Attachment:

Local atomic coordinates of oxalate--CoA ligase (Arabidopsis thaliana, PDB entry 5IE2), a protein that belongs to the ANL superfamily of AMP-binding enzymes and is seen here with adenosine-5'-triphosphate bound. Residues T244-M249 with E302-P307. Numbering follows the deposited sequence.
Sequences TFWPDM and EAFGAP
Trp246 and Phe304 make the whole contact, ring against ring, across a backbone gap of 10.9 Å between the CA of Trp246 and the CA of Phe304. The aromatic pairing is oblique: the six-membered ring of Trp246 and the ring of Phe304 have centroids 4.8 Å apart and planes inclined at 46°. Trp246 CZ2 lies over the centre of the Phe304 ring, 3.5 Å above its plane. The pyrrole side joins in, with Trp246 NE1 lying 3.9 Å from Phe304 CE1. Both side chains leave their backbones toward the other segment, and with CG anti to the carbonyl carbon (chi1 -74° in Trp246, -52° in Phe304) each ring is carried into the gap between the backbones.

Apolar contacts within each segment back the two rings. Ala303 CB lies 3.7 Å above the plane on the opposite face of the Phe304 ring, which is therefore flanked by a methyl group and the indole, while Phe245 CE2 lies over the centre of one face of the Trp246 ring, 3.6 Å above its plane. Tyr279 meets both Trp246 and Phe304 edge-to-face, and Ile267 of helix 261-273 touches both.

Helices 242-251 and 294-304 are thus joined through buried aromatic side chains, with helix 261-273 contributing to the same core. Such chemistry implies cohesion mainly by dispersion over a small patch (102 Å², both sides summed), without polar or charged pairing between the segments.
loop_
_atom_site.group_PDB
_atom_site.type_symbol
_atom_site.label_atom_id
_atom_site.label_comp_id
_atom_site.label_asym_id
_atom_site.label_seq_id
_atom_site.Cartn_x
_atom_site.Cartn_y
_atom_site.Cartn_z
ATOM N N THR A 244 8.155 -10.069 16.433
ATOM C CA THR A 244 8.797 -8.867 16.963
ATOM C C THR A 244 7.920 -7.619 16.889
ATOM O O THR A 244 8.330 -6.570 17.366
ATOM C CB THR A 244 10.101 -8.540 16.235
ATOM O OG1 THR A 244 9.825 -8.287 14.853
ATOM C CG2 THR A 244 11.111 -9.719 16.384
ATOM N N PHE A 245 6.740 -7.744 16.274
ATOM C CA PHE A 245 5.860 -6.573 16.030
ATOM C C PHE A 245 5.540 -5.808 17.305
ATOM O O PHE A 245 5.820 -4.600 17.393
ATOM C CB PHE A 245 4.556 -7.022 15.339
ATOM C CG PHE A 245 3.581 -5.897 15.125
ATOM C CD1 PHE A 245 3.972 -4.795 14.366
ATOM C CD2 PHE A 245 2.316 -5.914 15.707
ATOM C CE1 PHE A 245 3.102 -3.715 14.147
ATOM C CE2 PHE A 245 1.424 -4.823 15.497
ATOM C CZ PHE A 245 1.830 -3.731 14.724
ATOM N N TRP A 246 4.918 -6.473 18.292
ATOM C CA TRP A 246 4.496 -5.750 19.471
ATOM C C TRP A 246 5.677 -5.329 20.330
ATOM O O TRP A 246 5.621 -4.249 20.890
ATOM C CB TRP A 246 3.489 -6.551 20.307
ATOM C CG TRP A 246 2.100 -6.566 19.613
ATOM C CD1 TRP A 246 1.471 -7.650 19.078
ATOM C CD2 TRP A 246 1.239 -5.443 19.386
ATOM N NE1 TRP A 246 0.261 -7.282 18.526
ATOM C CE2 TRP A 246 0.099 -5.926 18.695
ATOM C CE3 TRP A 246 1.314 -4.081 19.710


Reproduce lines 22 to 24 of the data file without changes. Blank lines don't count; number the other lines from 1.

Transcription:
ATOM C CG2 THR A 244 11.111 -9.719 16.384
ATOM N N PHE A 245 6.740 -7.744 16.274
ATOM C CA PHE A 245 5.860 -6.573 16.030